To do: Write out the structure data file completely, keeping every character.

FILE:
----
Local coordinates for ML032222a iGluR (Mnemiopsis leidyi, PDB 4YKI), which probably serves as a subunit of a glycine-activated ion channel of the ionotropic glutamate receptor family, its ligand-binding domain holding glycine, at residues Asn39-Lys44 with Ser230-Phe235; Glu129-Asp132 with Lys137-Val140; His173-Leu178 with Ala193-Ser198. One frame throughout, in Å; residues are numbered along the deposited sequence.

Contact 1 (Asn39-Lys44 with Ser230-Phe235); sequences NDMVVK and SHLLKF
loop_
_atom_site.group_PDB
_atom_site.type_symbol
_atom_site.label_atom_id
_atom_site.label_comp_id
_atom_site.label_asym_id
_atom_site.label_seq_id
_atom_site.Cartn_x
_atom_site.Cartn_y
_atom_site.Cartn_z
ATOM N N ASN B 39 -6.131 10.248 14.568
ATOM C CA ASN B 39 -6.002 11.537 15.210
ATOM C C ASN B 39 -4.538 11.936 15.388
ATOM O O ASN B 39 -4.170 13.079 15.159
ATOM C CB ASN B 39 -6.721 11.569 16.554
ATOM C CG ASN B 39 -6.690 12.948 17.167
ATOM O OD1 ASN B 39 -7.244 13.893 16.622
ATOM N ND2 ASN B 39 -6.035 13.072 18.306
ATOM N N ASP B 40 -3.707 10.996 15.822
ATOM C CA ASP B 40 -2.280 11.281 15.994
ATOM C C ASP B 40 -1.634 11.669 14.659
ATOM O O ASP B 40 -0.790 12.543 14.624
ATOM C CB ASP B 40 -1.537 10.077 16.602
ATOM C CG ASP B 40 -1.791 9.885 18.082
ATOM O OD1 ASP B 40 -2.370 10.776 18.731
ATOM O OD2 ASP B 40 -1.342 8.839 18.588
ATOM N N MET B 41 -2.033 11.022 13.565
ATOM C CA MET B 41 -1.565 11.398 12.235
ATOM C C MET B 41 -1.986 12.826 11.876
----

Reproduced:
Local coordinates for ML032222a iGluR (Mnemiopsis leidyi, PDB 4YKI), which probably serves as a subunit of a glycine-activated ion channel of the ionotropic glutamate receptor family, its ligand-binding domain holding glycine, at residues Asn39-Lys44 with Ser230-Phe235; Glu129-Asp132 with Lys137-Val140; His173-Leu178 with Ala193-Ser198. One frame throughout, in Å; residues are numbered along the deposited sequence.

Contact 1 (Asn39-Lys44 with Ser230-Phe235); sequences NDMVVK and SHLLKF
loop_
_atom_site.group_PDB
_atom_site.type_symbol
_atom_site.label_atom_id
_atom_site.label_comp_id
_atom_site.label_asym_id
_atom_site.label_seq_id
_atom_site.Cartn_x
_atom_site.Cartn_y
_atom_site.Cartn_z
ATOM N N ASN B 39 -6.131 10.248 14.568
ATOM C CA ASN B 39 -6.002 11.537 15.210
ATOM C C ASN B 39 -4.538 11.936 15.388
ATOM O O ASN B 39 -4.170 13.079 15.159
ATOM C CB ASN B 39 -6.721 11.569 16.554
ATOM C CG ASN B 39 -6.690 12.948 17.167
ATOM O OD1 ASN B 39 -7.244 13.893 16.622
ATOM N ND2 ASN B 39 -6.035 13.072 18.306
ATOM N N ASP B 40 -3.707 10.996 15.822
ATOM C CA ASP B 40 -2.280 11.281 15.994
ATOM C C ASP B 40 -1.634 11.669 14.659
ATOM O O ASP B 40 -0.790 12.543 14.624
ATOM C CB ASP B 40 -1.537 10.077 16.602
ATOM C CG ASP B 40 -1.791 9.885 18.082
ATOM O OD1 ASP B 40 -2.370 10.776 18.731
ATOM O OD2 ASP B 40 -1.342 8.839 18.588
ATOM N N MET B 41 -2.033 11.022 13.565
ATOM C CA MET B 41 -1.565 11.398 12.235
ATOM C C MET B 41 -1.986 12.826 11.876